This one would great to have in place when Oregon adopts an e-bike rebate program:
Prohibits department and commission from adopting or enforcing per-person limit on rebates available under zero-emission and electric vehicle rebate program.
And this one is likely to be opposed by local governments like the City of Portland who are actively pursuing new revenue streams tied to road use, including from delivery companies:
Preempts local governments from imposing per-trip tax, fee or similar charge for rideshare services or food delivery services unless proceeds of tax, fee or similar charge are used only for regulation of rideshare services or food delivery services or funding expansion of electric vehicle infrastructure.
But wait, there’s more!
The Oregonian just reported that Governor Brown will seek $120 million in funding to help move Harriet Tubman Middle School away from I-5. This move is ostensibly about getting kids away from toxic freeway fumes, but the politics are more about clearing a path for ODOT to expand the freeway as part of their I-5 Rose Quarter project.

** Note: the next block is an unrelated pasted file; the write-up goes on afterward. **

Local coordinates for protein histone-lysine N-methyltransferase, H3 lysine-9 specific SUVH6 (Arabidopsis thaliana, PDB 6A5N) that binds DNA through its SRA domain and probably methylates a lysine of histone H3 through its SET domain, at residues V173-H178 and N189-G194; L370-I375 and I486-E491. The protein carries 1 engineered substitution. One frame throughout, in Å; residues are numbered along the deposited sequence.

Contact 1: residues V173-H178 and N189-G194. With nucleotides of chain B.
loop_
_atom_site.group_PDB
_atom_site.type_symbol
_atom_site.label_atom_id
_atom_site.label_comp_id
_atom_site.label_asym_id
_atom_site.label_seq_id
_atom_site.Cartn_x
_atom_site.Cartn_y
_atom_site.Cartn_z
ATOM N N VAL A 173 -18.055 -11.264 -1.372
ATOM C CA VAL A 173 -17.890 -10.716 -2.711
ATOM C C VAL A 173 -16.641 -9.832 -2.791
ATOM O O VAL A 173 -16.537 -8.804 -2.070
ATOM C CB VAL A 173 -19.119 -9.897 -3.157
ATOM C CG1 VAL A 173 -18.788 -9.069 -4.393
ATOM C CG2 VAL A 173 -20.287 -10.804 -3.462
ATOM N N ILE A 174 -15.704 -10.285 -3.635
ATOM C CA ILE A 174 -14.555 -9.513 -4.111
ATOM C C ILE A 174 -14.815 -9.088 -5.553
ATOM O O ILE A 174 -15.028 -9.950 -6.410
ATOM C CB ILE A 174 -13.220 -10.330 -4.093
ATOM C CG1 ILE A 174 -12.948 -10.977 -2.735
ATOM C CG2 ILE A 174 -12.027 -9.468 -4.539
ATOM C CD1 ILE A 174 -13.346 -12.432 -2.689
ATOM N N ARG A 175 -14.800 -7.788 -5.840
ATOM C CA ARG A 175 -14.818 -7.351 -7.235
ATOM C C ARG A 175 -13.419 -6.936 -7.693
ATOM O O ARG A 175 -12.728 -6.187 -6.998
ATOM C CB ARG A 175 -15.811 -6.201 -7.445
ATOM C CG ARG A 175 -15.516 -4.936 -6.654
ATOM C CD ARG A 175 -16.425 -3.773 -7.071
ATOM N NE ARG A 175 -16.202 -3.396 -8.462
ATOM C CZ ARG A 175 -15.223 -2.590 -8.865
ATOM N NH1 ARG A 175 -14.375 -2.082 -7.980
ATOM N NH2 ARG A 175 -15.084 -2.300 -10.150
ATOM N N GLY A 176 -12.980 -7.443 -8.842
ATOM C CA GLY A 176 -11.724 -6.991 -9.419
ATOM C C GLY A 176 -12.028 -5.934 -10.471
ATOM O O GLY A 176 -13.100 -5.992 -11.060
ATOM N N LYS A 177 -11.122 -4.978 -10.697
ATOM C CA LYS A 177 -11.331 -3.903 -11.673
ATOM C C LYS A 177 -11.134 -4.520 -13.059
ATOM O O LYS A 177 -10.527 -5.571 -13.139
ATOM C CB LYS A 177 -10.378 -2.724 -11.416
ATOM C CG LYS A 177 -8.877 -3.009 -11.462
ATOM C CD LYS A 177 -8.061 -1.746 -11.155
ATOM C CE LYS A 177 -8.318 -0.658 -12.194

More bills will be filed in the coming days and weeks.
We’re watching closely for the City of Portland’s attempt to change Oregon law around automated traffic enforcement cameras. They tried and failed last session to remove the current legal requirement that all camera citations must be reviewed by a sworn police officer. This has created a bottleneck that prevents the Portland Bureau of Transportation from processing as many tickets as they’d like.
Current PBOT Commissioner Jo Ann Hardesty is a big proponent of the cameras and reiterated her support for this law change during my interview with her last month. In their adopted 2022 state legislative agenda, the City of Portland confirmed their interest in this legislation by stating under the heading of “Community Safety” that, “The City of Portland will advocate for policies that help make Portlanders feel safe, connected, and welcome, including: Supporting vision zero goals by allowing the Portland Bureau of Transportation to review fixed photo radar violations and citations.”
A source at PBOT said there is no specific bill language yet, but their effort in the short session, “will be very similar to our past efforts on this issue.”